Anti-social media in the 2016 US election

It was in this Tweet that Donald J. Trump, President-elect of the United States of America, began a conspiracy theory that would form part of the bedrock of his Presidential campaign some five years later.  To question the citizenship of a sitting President raises many significant issues, such as the role of race in American politics.  But there has been another phenomenon at play which is crucial to understanding the question that has been on everyone’s lips this week: how was Donald Trump elected President?

This question can, at least in part, be answered by understanding how in the 2016 Presidential race, the medium could not be separated from the message.  Social media played an unprecedented role in the political process in 2016: as of July 2016, 24 percent of US adults said the social media posts of the candidates themselves were the main source of news and information about the election, compared with 15 percent who used the candidates’ websites or emails combined.  The two major candidates also took to social media prolifically: as of 12 October 2016, Donald Trump’s Twitter account has 12,381,579 followers, compared to Hillary Clinton’s 9,651,177.

Sheer prevalence of social media is not enough to explain the 2016 Presidential election, however the implications of such heightened media production and consumption are crucial to understanding shifts in the political process.

Post-factual politics

In 2016, we have witnessed a profound shift in the political discourse from one in which citizens lambasted politicians when they were dishonest, to one in which citizens, disenfranchised with the way the political system has affected them, find their views legitimised in misleading comments about those who oppose their opinions.  The online public sphere has provided a new platform in which citizens and candidates alike can propagate false stories without any vetting or editorial process.  This has been particularly evident in the increase of fake news websites that resemble credible news organisations and have published a number of false stories throughout the 2016 campaign.  Pundits and politicians have attempted to counter the effects of this environment of post-factual politics through fact-checking and repeatedly pointing out these lies.  But their efforts, it seems, have been in vain.  In the FiveThirtyEight Elections podcast on the day after the election, Faria Chideya commented that ‘bringing facts to a culture war is like bringing a knife to a gun fight’.  The Clinton campaign missed the mark, attempting to treat a symptom of the deeper disease: a population of disappointed and economically suffering people who sought change from the system they believed had failed them.

The echo chamber effect

The unapologetic and prolific dishonesty by the Trump campaign has been heightened by the ‘echo chamber’ effect of online communication.  Research has found that participants in online communities are prone to engaging with or following citizens who share their opinions, with opposing views being underrepresented in the media they consume.  Thus, a set of information and opinions are amplified and reinforced online, increasing the participant’s sense that their views are credible and universal.  In 2016, 64% of American adults received their news from only one website, while more people’s online networks consisted of people whose views were the same as theirs, compared with views that differed.  The manifestation of this phenomenon amongst conservative media has been in the spotlight for much of 2016, with the perpetuation of websites such as the Drudge Report, alt-right media organisations such as Breitbart News playing an increasingly central role in the Trump campaign.  It is also true of the left, however, with political satirists such as John Oliver and Stephen Colbert rising in popularity.  This has served to significantly lower the quality of debate between citizens as well as the quality of media reporting generally, sensationalising and heightening the coverage of Trump and his comments.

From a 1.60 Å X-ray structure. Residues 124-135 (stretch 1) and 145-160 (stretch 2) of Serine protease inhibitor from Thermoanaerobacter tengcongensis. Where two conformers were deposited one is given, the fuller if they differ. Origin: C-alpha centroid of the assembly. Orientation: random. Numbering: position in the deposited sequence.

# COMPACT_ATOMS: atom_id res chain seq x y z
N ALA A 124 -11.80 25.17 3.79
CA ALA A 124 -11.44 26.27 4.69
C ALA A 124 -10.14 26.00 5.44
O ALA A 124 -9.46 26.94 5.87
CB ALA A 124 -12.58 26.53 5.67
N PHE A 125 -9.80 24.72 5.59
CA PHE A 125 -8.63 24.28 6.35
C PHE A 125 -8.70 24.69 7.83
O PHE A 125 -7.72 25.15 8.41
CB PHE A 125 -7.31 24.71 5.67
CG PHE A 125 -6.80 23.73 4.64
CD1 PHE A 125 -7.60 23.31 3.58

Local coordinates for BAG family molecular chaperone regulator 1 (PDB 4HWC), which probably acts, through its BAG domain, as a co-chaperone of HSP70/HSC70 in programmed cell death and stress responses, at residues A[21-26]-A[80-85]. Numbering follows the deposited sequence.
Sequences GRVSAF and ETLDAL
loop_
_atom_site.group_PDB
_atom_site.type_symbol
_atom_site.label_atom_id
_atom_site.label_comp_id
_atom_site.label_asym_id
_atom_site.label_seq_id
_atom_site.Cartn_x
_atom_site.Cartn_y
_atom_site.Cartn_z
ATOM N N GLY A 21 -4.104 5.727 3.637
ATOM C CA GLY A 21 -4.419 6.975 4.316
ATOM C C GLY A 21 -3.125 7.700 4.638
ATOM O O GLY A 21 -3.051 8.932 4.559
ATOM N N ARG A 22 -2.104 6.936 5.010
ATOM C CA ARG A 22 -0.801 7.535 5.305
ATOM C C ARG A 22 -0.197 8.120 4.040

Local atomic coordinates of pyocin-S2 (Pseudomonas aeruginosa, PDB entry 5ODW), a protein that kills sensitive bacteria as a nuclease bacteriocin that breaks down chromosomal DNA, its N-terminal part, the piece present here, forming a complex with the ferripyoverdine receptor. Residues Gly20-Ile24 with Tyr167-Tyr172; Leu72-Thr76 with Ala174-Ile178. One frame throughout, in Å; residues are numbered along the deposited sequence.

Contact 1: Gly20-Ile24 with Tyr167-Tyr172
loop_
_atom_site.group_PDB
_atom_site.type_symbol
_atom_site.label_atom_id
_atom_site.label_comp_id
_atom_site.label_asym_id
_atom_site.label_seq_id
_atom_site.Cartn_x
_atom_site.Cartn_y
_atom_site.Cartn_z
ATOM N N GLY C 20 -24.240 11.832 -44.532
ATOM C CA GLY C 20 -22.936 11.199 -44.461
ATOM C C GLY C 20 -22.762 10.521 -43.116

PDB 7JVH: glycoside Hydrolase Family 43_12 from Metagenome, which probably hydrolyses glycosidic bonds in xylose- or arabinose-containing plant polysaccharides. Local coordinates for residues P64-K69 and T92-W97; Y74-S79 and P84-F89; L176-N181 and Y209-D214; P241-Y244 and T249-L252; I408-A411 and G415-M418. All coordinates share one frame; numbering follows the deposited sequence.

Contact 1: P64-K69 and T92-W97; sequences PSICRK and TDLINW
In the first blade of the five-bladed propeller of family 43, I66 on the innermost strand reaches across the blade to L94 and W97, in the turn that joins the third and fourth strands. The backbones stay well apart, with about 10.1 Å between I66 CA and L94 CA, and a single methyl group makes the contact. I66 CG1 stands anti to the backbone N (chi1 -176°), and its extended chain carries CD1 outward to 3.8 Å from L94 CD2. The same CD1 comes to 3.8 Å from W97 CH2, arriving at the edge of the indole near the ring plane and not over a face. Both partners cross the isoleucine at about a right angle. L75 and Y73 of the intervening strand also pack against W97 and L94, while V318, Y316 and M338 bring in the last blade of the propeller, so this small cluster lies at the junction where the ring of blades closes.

Engagement and mobilisation

One of the key debates throughout this year has been concerned with the differing get out the vote strategies of the two campaigns.  The Clinton camp employed a more traditional strategy, investing millions of dollars in television advertising and employing state staff, courting and receiving the endorsements of almost all major newspapers, and engaging largely one-directionally with their constituents online.  Trump’s campaign, on the other hand, barely had a strategy to speak of, with unprecedented engagement with ordinary citizens via Twitter, far fewer campaign offices than Clinton in key states, and minimal spending on television advertisements and GOTV tactics.  Indeed, Clinton is set to win the popular vote, however Trump’s ability to connect with voters in an authentic and genuine way has been pointed to by some as a key factor in Trump’s success compared to perceptions of Clinton’s cold, deceptive persona.

It has been less than a week since Donald Trump was elected President, and analysts of the future will certainly better situated to assess the phenomenon that is 2016.  The media, particularly social media, however, has played a central role in shaping the discourse and campaigning of the 2016 Presidential election.  It is incumbent upon those of us in the business of studying, understanding and explaining politics to reassess, and use this moment to consider new and better ways to inform citizens and engage in robust and productive discourse.

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